How would Scarecrow, Tin Man and the Cowardly Lion fare in Kansas?
We never really know what happens to Scarecrow, Tin Man and the Cowardly Lion after Dorothy and Toto are catapulted back to Kansas. Dorothy is content in her familiar surroundings so sadly there is little thought to her new non-human friends (how rude!). But what if her new-found friends come with her? When Dorothy finally taps her ruby slippers to go home, what if Scarecrow, Tin Man or Cowardly Lion join hands with her and scam a ride to Kansas?
Despite Dorothy’s protestations, as illegal aliens in the United States, they would likely end up in ICE detention, and as non-humans, they may face particular discrimination within the immigration system, and may be targeted for abuse. For example, it is unlikely that the Tin Man would receive an oil can as special dispensation given his unique needs to avoid rusting, and therefore his quality of life would have quickly deteriorated. Dorothy too might be prosecuted for bringing them into the USA with her.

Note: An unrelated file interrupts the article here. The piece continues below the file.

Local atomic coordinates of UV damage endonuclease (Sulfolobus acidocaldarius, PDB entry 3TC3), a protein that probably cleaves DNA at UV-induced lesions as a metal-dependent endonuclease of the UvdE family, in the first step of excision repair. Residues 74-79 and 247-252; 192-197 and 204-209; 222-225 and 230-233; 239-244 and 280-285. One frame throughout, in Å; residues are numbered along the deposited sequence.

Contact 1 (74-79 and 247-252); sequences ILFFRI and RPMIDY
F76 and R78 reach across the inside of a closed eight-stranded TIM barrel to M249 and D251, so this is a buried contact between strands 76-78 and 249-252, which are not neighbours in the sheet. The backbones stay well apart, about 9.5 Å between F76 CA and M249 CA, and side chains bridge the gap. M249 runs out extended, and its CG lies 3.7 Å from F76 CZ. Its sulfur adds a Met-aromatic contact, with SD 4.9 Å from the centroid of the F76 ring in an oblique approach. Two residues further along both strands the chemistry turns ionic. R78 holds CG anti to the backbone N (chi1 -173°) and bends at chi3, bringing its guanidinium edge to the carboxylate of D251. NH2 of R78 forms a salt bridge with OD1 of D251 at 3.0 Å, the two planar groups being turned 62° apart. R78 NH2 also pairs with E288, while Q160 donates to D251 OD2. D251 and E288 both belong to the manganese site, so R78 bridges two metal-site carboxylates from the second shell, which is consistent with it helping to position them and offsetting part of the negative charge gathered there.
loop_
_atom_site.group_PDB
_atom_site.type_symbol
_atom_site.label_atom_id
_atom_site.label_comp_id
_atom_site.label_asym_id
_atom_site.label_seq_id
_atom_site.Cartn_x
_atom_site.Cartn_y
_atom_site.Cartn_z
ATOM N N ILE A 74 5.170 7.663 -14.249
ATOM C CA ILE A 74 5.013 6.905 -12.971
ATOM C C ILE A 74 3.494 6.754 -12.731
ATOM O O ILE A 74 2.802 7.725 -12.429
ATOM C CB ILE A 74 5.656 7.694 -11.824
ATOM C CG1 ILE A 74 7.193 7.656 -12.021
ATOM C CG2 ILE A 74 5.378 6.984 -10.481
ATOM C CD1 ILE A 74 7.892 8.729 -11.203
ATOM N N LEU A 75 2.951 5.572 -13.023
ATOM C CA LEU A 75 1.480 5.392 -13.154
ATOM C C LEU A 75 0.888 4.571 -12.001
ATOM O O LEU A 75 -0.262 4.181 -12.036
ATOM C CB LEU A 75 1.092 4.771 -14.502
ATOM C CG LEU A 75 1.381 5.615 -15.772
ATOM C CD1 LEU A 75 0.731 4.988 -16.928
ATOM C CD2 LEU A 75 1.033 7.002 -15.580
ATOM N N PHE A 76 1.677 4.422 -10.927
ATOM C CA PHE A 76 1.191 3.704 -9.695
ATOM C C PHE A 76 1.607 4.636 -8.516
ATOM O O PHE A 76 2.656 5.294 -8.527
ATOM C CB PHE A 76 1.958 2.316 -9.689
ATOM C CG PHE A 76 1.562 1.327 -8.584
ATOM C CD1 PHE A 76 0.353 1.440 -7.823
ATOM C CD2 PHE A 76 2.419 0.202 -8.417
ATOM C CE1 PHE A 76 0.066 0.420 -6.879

If the ruby slippers accidentally dropped Dorothy and Toto, and their friends in Florida or Texas, as opposed to Kansas, Scarecrow, Tin Man or Cowardly Lion might have been forced onto planes to California, or further afield.
So is Dorothy correct in saying “There’s no place like home” ? I suppose it all depends on who one is and the extent of one’s privilege.
Special thanks to Pretzel Jarzebiak, my inspiration for Toto.